Perennial herb from a short or more often elongate rhizome and commonly with short, stout stolons; stems erect, usually solitary, leafless or with 1 or 2 reduced leaves, long bristly-hairy and also with starlike hairs and glandular above, exuding a milky juice when broken, 10-60 cm tall.
Basal leaves oblanceolate to elliptic, narrowed to a stalked base, 4-20 cm long, 1-3.5 cm wide, usually long bristly-hairy above, oblanceolate to narrowly elliptic, entire or slightly toothed; stem leaves greatly reduced.
Heads with strap-shaped flowers, several to many in a relatively small round- to flat-topped inflorescence; involucres 5-8 mm tall; involucral bracts lanceolate, long bristly-hairy, also with blackish gland-tipped hairs; ray flowers orange-red, drying to purple.
Achenes narrowed at the base, 1.5-2 mm long; pappus brownish.
If more than one illustration is available for a species (e.g., separate illustrations were provided for two subspecies) then links to the separate images will be provided below. Note that individual subspecies or varietal illustrations are not always available.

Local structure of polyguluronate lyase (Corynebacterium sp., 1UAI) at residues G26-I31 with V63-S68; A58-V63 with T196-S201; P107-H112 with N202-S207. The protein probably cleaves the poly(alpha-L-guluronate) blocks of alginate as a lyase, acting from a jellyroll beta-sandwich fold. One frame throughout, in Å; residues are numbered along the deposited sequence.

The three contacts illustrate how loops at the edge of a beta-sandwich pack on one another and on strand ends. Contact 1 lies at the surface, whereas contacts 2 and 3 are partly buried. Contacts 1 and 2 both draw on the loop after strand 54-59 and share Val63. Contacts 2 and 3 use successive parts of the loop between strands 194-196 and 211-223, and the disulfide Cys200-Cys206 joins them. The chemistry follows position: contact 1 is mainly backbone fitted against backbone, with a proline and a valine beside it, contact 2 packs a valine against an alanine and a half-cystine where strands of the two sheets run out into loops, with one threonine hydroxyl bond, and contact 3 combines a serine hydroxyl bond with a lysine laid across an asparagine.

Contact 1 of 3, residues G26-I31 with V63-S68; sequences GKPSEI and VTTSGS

Illustration Source: The Illustrated Flora of British Columbia
||Value / Class
Moisture Regime (SMR)
[0 - very xeric; 4 - mesic;
8 - hydric]
of field plots
species was recorded in:
BEC Zone Class
All BEC Zones (# of stations/zone) species was recorded in
|ESSF(15), ICH(16), IDF(5), PP(1), SBPS(5), SBS(51), SWB(1)|
Source: Klinkenberg 2013
When in full bloom, there are very few species the orange hawkweed can be confused with because of the characteristic color of its flowers. The orange agoseris (Agoseris aurantiaca) is similarly colored, but its inflorescences are solitary and the leaves are lobed and mostly glabrous, whereas those of the orange hawkweed are bristly-hairy. Although the range of the two species overlaps, the orange hawkweed is an exotic weed typical of the lowland, steppe and mountain zones, whereas the orange agoseris is a native species of the upper montane and alpine zone in BC.
Other species from the Aster family, though typically yellow-coloured, could be mistaken for the orange hawkweed after blooming when the flowers turn brownish, or when fruiting. In the latter case, the shape of the achenes and the pappus bristles can help correctly identify the orange hawkweed if an identification key is used.
Note Author: Anna-Mária Csergo, February 2011.